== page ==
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Eyeballs at the Edge

By Eric Broockman, CTO, Extreme Networks

In my position, I meet lots of great technologists, from semiconductor practitioners to cloud application developers, from IT staff of small cities to CTOs of some of our most successful channel partners as well as execs from our largest customers. Frequently I get asked, what is one of the newest technologies we should be paying attention to? I often answer with - "Watch for the coming era of eyeballs at the edge".

What does this really mean? It isn't about the profusion of video cameras that continue to crop up in building or on campuses all around our cities. Most of those are related to physical security. Rather, the technology inflection point and trend I see hurtling towards the enterprise and becoming more real every day is video analytics at the edge. So why call it eyeballs at the edge? When you look at the various use cases, many of them are an attempt to apply what by human standards are essentially relatively simple visual, think eyeball, image recognition capabilities to a video stream source coming from a digital video camera. What is especially interesting however, is that the chips and other infrastructure that enable this capability are undergoing an inflection point in price-performance, size, throughput, and power consumption. What was thought of not long ago as a huge CPU hog, that then became a super high-power specialty version of a GPU chip, is now becoming a far more modest chip, or collection of chips, attached to PCI or USB connections that cost less, are much smaller and consume far lower power.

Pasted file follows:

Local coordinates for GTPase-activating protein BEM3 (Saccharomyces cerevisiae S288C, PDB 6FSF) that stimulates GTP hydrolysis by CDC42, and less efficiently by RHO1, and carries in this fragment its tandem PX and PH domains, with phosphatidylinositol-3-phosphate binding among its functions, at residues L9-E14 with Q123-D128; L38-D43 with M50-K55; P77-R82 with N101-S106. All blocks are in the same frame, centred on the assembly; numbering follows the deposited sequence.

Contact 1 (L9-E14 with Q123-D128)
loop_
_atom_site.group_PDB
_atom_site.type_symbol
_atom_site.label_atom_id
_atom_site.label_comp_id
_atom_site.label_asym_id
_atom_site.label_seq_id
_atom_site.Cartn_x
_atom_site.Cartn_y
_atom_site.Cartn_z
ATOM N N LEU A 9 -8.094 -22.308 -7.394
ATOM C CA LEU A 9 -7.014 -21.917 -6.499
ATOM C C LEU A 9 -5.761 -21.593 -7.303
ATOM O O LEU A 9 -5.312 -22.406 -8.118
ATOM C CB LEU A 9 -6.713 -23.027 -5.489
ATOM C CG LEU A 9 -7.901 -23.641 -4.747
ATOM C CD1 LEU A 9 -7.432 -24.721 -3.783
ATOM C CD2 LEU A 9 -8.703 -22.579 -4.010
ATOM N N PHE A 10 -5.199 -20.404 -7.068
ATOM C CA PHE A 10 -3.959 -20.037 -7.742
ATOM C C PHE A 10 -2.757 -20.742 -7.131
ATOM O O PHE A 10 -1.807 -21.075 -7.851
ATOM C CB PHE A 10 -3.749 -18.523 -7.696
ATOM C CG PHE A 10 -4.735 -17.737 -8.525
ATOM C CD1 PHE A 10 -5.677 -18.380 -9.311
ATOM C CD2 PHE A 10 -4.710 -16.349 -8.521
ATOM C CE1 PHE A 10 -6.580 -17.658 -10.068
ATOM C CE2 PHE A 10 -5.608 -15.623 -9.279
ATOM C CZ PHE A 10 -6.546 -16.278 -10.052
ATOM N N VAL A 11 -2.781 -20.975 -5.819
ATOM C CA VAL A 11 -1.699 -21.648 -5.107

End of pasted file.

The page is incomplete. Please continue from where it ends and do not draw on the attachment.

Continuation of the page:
But how is this eyeballs at the edge? Let's cover a few examples. In healthcare, a surprising amount of time is spent by very important staff simply looking for expensive portable medical equipment. Eyeballs on the lookout. Think mobile X-ray machines or ultrasounds or infusion pumps, etc. A great deal of money has been spent by institutions using various forms of wireless technology to help find these high value assets. They help, but their precision can be suspect. Though the future of UWB locationing holds great promise, another way to look for stuff is to look for stuff with eyeballs at the edge. In particular, using video analytics to identify important objects as they move down hallways in health clinics - just like a human eyeball does. Video analytics can be trained to easily recognize any number of important high-value assets in a healthcare setting. This capability enables new asset location applications to identify that the mobile X-ray machine that used to be in room 217-B, traveled down the hallway and can now be found in room 263. Note that this application is a true edge application for a few reasons. In some instances, being able to give relatively immediate real time asset location information precludes using a distant cloud to perform the video recognition and analytics. In addition, the sheer volume of data, even if it is already compressed, that would be sent to a cloud from 100s of video cameras in a modern healthcare facility would generate an exorbitant cost in simply transporting the bits to the cloud. Taken together, this drives the need for edge computing. The newest technology coming to market makes this possibility remarkably affordable versus just a few short years ago.

Perhaps another example. Today, in many stadiums there are already people counting "eyeballs at the edge" applications, keeping track of queues at bathrooms, etc which then trigger electronic signage or alert venue engagement applications on your smartphone when the queue times become uncomfortably long. A more sophisticated use case however is sentiment analysis in a retail environment. If you were part of a retail digital engagement team, wouldn't it be useful to be able to tell when a customer standing in front of an item on display was interested, disinterested, curious, needed help, etc? Video analytics can help here. The algorithms are getting good enough to detect more than simple happiness or unhappiness. They can give insights into whether a customer is looking for help - much like a human associate can tell by simply watching the facial expressions of a customer. "Can I help you? It appears you are a bit perplexed by this product demo."